Sunday, May 3, 2009

A Little Less Crime and Suspense in the World

I think most people would agree that the less crime in the world, the better. Suspense might be a different story - everybody likes a little of that, if only to keep life interesting.

But for a short story writer, crime and suspense (along with a generous dose of romance in a lot of cases) are the bread and butter of most stories, the gasoline that drives the engine (or the electricity, if you're not a big believer in fossil fuels). So life just got a little bit harder with the news that the outstanding webzine, Crime and Suspense, has published its' final issue with the May/June 2009 release.

Crime and Suspense was released monthly from 2005 through 2007, when publisher Tony Burton reconfigured the ezine to a bimonthly publication. I'm partial to this magazine because it was where my very first published story appeared, the tale of a chance meeting between a young boy and gangster John Dillinger in 1930's Kansas, titled "The Road to Olathe."

At the time the story was accepted, I had written several short stories and submitted them to a number of different magazines, both print and online, and been universally rejected. So, to say I was excited when I got the email from Tony telling me that he was going to use "The Road to Olathe" in the June 2007 edition of C&S would be a massive understatement.

I was surprised again in the early summer of 2008, when Tony Burton contacted me to ask if he could include the story in TEN FOR TEN, a print anthology he was putting together that included ten of his favorite stories from the 2007 issues of Crime and Suspense.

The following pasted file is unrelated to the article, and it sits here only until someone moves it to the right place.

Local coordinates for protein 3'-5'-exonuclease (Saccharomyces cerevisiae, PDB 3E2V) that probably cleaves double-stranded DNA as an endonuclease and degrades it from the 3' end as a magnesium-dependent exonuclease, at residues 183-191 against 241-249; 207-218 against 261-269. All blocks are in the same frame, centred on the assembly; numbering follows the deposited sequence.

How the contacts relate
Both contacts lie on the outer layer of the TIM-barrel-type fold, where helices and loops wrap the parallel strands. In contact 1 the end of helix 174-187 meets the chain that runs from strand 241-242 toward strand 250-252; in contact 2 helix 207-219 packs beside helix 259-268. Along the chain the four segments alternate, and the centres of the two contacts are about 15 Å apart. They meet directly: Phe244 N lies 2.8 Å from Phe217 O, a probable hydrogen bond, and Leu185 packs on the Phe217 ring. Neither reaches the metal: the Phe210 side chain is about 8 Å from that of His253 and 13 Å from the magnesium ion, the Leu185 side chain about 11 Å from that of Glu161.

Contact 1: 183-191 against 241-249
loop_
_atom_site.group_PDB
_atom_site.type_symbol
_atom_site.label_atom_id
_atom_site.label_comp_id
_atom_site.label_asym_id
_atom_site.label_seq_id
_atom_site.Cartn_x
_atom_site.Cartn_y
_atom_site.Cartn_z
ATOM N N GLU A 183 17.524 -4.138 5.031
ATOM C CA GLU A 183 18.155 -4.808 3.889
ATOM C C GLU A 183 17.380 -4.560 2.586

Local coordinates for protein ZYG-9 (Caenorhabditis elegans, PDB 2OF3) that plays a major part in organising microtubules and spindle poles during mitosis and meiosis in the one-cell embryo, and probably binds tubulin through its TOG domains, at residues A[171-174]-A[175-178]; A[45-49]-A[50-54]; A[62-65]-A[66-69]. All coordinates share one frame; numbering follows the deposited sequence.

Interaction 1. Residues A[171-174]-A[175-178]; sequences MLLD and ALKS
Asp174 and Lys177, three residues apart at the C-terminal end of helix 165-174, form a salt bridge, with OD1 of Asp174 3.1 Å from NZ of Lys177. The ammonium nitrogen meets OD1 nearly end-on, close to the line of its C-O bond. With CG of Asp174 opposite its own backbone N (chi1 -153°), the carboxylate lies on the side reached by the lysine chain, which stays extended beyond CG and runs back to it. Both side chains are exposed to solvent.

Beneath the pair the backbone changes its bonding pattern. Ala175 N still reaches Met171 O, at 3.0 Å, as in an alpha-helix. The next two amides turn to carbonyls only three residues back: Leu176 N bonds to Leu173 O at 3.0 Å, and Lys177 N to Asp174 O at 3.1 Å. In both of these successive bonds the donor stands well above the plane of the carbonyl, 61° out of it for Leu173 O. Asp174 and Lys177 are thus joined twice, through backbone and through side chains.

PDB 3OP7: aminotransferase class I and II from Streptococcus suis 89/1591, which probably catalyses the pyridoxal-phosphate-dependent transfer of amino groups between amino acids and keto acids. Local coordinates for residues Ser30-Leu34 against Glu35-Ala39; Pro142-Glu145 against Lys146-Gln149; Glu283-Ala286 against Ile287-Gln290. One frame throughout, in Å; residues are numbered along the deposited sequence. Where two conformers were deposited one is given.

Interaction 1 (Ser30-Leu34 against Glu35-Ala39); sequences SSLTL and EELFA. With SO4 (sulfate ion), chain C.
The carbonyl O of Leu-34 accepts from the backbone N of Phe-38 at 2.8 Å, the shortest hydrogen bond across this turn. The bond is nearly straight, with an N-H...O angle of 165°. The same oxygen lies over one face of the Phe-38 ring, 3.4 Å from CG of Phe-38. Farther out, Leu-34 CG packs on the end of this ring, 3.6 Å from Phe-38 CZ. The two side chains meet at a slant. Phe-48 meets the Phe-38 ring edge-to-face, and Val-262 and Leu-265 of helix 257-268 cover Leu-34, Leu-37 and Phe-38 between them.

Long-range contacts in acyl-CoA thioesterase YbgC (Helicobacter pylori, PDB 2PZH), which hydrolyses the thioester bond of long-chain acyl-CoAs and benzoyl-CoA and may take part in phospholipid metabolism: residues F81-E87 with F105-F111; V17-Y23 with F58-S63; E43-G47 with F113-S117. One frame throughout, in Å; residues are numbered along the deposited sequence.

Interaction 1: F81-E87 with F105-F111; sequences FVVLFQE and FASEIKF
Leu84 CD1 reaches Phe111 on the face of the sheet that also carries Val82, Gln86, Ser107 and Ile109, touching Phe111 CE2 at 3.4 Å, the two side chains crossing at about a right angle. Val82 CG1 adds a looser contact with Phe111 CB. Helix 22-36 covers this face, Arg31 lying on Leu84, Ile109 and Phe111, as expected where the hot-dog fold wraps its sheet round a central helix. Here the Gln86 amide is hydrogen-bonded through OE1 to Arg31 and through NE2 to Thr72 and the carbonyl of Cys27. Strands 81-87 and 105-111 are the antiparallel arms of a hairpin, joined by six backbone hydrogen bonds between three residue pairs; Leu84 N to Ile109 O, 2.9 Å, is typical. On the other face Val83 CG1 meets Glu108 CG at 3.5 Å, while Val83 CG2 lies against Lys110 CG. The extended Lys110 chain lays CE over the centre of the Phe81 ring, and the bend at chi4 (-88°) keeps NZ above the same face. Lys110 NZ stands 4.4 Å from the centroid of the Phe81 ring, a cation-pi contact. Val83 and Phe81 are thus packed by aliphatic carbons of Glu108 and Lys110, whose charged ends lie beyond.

The ezine has since run three of my short stories, and I have been published in a pretty wide variety of other venues. I am a two-time Derringer Award Finalist (I never get tired of saying that) and I have high hopes for my novel-writing career, although so far I don't really have anything to base that on other than my own optimism.

But my point is this: Breaking into this field of fiction writing is incredibly difficult - much more so than I imagined when I started. I feel like I owe a lot to Tony Burton's Crime and Suspense webzine as well as to Wolfmont Publishing, the company Tony runs which published TEN FOR TEN and which is taking off to the point where he no longer has the time available to devote to C&S.

Would I have eventually gotten something published and broken in anyway? I like to think so, but the fact of the matter is that Mr. Burton used my material at a time when no one else had, and I'm incredibly grateful for that. I am happy for Tony Burton that Wolfmont is doing well, but for those of us who have enjoyed C&S over the past few years, both as readers and writers, a little less Crime and Suspense in the world isn't necessarily something to celebrate.

If you've never checked it out, go to and see if you don't agree. Click on the subscribers area from the main page and you can read any of the great archived material.

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